as if he was reading a kalma to ward off evil,
“Chi, chi, chi…I made a mistake.”

Katha published Translating Partition in 2001 which also has a great selection of Manto’s stories and essays (and includes the classic Pandit Manto’s First Letter to Pandit Nehru published on 27 August 1954, five months before his death).

The letter ends with a memorable anecdote.

“You may get the scent of burnt meat in this letter of mine. You know there was a poet in our Kashmir, Ghani, who was well known as “Ghani Kashmiri.” A poet from Iran had come to visit him. The doors of his home were always open. He used to say, “What is there in my house that I should keep the doors locked?


“Well, I keep the doors closed when I am inside the house because I am its only asset.” The poet from Iran left his poetry notebook in the vacant house. One couplet in that notebook was incomplete. He had composed the second line, but could not do the first one. The second line ran thus: “The smell of kebab is wafting from your clothes.” When the Iranian poet returned and looked in his notebook, he found the first line written there, “Has the hand of a blighted soul touched your daaman?”


Nandita Das’s Manto has everything that an average Manto fan knows about the author and has read his stories. By seamlessly fusing important incidents from the author’s life with his best stories, the film is a veritable feast for Manto fans.

This is Das’s second film. Das’s Firaaq was a timely reminder of the atrocities committed on the Muslim minority in Gujarat in 2002. Manto will add to the debate on the rapidly reducing space for free expression of ideas and opinions in India under the Hindutva dispensation.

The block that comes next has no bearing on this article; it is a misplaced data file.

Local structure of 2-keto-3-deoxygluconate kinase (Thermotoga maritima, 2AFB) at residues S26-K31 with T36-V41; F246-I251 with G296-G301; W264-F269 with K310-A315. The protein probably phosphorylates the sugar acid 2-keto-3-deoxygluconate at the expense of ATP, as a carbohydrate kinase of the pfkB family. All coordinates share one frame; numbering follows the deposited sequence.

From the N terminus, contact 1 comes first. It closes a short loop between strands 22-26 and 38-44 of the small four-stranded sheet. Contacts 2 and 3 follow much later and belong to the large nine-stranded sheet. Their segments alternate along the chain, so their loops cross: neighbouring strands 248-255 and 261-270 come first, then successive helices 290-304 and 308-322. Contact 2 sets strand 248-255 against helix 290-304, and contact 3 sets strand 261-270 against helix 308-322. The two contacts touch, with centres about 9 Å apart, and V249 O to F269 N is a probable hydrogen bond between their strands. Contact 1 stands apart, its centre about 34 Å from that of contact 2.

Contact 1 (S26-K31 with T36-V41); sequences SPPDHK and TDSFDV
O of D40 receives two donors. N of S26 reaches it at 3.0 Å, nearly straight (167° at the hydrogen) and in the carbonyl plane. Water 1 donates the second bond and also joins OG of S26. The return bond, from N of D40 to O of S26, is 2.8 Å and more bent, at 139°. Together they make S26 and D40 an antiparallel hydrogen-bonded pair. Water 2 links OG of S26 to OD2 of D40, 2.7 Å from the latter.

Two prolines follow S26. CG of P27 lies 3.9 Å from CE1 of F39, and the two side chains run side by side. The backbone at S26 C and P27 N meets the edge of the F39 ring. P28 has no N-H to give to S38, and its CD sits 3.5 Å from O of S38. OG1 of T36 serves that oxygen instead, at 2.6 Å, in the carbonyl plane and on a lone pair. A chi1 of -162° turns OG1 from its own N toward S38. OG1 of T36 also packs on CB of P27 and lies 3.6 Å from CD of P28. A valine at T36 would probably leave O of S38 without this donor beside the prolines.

Nawazuddin Siddiqui’s portrayal of Manto transforms an ordinary biopic of an important author into a classic film. The actor infuses his performance with such energy that the actor and the character become one. Nawazuddin breathes life and fire into Manto’s explosive anger at the injustice he faces, and his despondency at his inability to get a grip on his life. 

The actor doesn’t need to speak to convey Manto’s determination in battling injustice; his steely glare and his eyes convey that evocatively. In nearly all the scenes with the family, the actor adopts a mildly tremulous tone that depicts uncertainty.

A particularly memorable scene is when Faiz Ahmed Faiz, the doyen of Progressives, rejects the Pakistani establishment’s accusation in the court that Manto’s story is obscene, but adds that it doesn’t qualify as literature either. Manto seethes at this off-the-cuff judgement by a fellow writer, and Nawazuddin conveys this despair with just a flicker of eyes.

The supporting cast, especially Rasika Duggal, who plays Manto’s embittered wife Safia, and Rajshri Deshpande as Ismat Chugtai (Deshpande dazzled recently in Sacred Games) are powerful. There are many cameos by popular and well-known stars such as Rishi Kapoor, Gurdas Mann, Javed Akhtar.

Another remarkable aspect of the film is the authentic depiction of Bombay and Lahore of the mid-twentieth century. During the post-screening interview at Tiff, Das spoke of the hardships she had to face to bring her imagination to life on the screen.

Some scenes are memorable, such as when Shyam and Manto are arguing over the latter’s decision to go to Pakistan, Shyam exclaims, “But are you even a Muslim?” And Manto replies, “(I’m) Enough of a Muslim to be murdered.”

During his persecution by the Pakistani establishment, the police raid Manto’s home to seize all his stories and papers but find nothing. When they ask the author, he bends down to pick up his fallen papers and says, “Bambai mein” (in Bombay).

In another scene when rioting in Bombay has become a norm, Manto begins to don caps and explains to Safia, “When religion goes from the heart to the head, one has to wear caps.”

Manto, the film, as well as Manto’s life, have a special resonance in today’s India when the Indian state is preventing free expression of ideas and speech. Das spoke sharply against the atmosphere of fear that has engulfed India and criticized the recent arrests of human rights activists.  #Tiff18